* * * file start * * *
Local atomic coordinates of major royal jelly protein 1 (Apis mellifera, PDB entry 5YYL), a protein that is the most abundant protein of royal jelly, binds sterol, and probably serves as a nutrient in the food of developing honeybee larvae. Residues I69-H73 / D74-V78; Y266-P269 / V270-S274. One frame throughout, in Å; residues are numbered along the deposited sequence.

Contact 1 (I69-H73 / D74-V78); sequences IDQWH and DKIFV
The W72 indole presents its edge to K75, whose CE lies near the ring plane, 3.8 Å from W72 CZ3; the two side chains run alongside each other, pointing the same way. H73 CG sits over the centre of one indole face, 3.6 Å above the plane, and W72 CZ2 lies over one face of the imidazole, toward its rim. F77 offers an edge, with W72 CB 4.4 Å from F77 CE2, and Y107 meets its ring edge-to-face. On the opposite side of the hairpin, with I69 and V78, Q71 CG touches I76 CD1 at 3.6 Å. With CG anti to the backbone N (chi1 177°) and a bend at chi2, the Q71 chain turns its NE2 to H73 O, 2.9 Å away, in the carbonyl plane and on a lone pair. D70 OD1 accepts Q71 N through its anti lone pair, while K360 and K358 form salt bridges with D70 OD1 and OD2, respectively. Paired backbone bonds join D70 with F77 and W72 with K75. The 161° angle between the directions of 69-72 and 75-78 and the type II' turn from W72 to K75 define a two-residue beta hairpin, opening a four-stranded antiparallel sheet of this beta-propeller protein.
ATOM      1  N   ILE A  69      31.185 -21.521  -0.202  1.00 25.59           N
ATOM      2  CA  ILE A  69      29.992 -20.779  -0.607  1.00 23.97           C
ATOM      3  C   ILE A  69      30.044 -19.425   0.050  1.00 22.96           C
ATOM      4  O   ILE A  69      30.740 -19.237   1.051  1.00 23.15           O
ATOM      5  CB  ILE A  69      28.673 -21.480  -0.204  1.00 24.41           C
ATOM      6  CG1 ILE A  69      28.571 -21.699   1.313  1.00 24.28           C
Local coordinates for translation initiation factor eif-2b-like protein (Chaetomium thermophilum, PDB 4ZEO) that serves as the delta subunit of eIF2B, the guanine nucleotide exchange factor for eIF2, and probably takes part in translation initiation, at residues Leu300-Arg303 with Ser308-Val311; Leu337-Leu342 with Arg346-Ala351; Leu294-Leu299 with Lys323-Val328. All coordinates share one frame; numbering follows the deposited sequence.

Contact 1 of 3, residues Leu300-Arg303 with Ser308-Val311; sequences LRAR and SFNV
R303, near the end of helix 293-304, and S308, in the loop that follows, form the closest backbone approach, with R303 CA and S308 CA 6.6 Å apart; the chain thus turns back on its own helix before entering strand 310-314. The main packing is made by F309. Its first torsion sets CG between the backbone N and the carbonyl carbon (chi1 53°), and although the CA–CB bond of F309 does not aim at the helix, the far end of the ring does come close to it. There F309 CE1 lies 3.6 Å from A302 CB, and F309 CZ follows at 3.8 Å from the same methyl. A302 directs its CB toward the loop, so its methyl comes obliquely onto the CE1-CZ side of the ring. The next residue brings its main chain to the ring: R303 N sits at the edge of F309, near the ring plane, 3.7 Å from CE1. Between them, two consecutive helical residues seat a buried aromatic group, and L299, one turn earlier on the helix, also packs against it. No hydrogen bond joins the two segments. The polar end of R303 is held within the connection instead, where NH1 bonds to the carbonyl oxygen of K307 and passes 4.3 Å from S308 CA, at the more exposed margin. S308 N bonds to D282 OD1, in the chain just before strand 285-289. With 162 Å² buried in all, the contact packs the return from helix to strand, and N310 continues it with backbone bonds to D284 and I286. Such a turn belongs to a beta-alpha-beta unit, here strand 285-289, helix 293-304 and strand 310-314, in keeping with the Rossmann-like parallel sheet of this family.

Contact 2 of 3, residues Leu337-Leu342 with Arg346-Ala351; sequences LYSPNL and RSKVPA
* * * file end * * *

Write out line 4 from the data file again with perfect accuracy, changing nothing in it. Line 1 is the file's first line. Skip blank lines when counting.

ATOM      1  N   ILE A  69      31.185 -21.521  -0.202  1.00 25.59           N